Bullet train won't derail growth: govt

08:24, December 24, 2009      

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The construction of a nationwide high-speed passenger-rail network will be an engine driving China's economy, the Ministry of Railways said Wednesday, refuting an earlier report that the system may instead put the brakes on the nation's economic growth.

The 350-kilometer-per-hour railway linking Wuhan and Guangzhou, set to begin operations Saturday, trumpets China's ambitious 2 trillion-yuan ($293 billion) effort to speed up the country's railway system.

But some people have raised questions as to whether the mammoth project, aimed at boosting the country's GDP growth through infrastructure investment, will be too much for travelers to afford, and whether it will be a drag on the economy in the long term.

Michael Pettis, the former head of emerging markets at former global investment bank Bear Stearns, said that the time-saving rail service "may not justify the cost," according to a Tuesday report by Bloomberg.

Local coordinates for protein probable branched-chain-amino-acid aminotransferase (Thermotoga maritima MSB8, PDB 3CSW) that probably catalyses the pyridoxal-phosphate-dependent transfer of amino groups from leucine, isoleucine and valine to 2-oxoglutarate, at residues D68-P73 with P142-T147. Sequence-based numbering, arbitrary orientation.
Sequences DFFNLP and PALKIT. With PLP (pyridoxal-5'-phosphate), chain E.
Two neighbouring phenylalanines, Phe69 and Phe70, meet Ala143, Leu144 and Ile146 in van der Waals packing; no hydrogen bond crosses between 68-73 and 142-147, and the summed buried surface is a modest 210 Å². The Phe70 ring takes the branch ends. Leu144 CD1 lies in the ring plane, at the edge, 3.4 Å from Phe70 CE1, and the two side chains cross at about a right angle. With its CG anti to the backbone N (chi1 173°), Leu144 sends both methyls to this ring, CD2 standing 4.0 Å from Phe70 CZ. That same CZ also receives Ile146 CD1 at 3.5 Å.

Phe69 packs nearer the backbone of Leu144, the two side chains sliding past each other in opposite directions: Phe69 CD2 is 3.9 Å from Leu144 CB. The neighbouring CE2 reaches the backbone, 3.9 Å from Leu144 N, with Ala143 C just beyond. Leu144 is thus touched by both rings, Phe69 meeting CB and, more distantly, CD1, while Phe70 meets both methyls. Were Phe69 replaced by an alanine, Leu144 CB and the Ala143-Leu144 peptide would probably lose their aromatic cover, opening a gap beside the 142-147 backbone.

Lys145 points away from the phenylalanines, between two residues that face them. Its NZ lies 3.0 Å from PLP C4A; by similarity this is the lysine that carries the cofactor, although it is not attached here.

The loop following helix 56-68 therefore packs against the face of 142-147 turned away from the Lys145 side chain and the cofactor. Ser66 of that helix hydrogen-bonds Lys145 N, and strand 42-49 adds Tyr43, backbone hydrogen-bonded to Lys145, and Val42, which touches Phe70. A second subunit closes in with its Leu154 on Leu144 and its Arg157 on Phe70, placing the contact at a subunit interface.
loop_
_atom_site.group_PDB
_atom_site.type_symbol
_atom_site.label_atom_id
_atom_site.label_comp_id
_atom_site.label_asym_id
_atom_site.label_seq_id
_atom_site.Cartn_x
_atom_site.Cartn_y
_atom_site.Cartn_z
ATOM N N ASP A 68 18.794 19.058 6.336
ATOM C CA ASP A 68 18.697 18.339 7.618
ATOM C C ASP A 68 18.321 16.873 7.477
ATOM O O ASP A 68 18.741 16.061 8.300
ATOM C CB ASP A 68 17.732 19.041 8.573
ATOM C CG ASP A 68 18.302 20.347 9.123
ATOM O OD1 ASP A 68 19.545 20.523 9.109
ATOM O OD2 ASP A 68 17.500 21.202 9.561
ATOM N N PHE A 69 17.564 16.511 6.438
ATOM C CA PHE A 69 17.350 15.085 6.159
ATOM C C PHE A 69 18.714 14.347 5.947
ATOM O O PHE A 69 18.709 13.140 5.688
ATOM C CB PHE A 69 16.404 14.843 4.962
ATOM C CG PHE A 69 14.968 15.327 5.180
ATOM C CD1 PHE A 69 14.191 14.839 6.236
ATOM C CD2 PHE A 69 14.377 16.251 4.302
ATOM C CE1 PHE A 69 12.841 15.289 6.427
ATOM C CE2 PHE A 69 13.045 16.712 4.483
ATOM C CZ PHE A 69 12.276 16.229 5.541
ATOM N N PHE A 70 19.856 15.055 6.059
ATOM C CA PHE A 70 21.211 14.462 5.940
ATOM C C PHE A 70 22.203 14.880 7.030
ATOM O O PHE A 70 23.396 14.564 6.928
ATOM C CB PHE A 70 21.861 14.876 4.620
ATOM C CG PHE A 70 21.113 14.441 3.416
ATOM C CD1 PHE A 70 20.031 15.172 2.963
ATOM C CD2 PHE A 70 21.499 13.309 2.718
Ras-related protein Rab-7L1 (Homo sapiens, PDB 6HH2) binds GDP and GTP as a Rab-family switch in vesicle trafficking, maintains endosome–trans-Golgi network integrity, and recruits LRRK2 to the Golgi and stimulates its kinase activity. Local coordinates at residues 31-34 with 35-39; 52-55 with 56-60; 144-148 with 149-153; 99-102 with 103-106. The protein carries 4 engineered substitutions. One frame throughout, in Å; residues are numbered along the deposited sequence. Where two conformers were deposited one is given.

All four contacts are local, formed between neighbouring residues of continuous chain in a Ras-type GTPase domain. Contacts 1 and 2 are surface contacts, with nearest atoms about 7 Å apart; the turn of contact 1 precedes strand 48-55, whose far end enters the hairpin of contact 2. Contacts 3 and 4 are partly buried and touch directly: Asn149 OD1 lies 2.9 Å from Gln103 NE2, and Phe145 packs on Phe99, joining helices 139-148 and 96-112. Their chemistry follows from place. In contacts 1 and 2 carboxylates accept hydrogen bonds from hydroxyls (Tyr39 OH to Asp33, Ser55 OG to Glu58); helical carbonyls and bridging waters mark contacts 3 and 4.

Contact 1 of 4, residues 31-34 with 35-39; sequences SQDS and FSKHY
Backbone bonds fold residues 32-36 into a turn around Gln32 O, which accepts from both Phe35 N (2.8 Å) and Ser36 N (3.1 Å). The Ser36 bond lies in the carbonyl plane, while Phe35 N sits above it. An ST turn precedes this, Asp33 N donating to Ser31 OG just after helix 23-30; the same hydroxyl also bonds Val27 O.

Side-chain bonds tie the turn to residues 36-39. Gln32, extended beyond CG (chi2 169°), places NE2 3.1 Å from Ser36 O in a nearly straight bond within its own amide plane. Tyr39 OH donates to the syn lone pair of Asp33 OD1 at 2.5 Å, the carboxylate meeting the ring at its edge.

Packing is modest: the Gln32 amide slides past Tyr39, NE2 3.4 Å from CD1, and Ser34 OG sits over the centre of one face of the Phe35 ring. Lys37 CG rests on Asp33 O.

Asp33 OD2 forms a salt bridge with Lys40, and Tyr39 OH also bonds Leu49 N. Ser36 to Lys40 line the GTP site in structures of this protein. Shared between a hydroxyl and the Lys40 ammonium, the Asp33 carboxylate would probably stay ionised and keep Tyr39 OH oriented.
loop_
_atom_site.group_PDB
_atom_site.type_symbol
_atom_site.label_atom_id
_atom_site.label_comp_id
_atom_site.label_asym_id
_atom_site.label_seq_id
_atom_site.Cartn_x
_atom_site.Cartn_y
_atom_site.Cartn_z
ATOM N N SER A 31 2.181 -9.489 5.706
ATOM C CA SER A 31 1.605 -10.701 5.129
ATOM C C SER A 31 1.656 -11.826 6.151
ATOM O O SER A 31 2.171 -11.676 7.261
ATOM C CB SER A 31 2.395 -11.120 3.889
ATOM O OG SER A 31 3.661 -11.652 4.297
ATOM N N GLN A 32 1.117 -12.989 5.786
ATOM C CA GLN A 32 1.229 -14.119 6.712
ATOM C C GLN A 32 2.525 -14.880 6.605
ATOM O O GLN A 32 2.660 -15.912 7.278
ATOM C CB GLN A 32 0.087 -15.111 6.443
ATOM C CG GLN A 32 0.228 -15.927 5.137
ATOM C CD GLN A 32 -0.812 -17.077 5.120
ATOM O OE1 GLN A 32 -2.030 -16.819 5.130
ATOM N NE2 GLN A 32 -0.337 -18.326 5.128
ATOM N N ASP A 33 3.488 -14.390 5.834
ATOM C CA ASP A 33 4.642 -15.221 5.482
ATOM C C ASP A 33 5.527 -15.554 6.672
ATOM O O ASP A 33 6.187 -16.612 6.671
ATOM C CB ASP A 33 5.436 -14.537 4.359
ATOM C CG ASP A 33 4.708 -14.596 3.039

The article suggested that the high-speed network is symbolic of a stimulus program that places too much emphasis on infrastructure spending and not enough on raising living standards in a country where the average urban worker made 28,898 yuan last year, a tenth of the $39,653 average wage earned in the US.

"If America had its subprime crisis, in China we have a railroad-debt crisis. Or you could call it a government-debt crisis," Zhao Jian, a professor of economics at Beijing Jiaotong University, said during a televised interview in September.

However, Li Jun, transport director for the Ministry of Railways, told the Global Times that such worries were unjustified, citing the Beijing-Tianjiin high-speed rail as a successful endeavor.

Launched in August of last year, the Beijing-Tianjiin high-speed rail makes the journey between the two cities in just 30 minutes, half the normal traveling time. Its average speed is 350 kilo-meters an hour.

He said an average of 70 percent of seats for the Beijing-Tianjiin service were sold during its first year of operation, enough to offset expenses. The second-fastest train service, known as multiple-unit trains that run at 200 kilometers an hour, enjoyed the largest occupancy rate, at 112 percent.

"Since the launch of the high-speed service, Beijing and Tianjin saw the fastest economic growth among other cities across the country, and Tianjin posted a 35 percent growth in tourism," he said.

China stepped up its railway-development program last year in the wake of the global financial crisis, promising to increase the passenger network to 12,000 kilometers by 2020. High-speed rail service is part of that effort.
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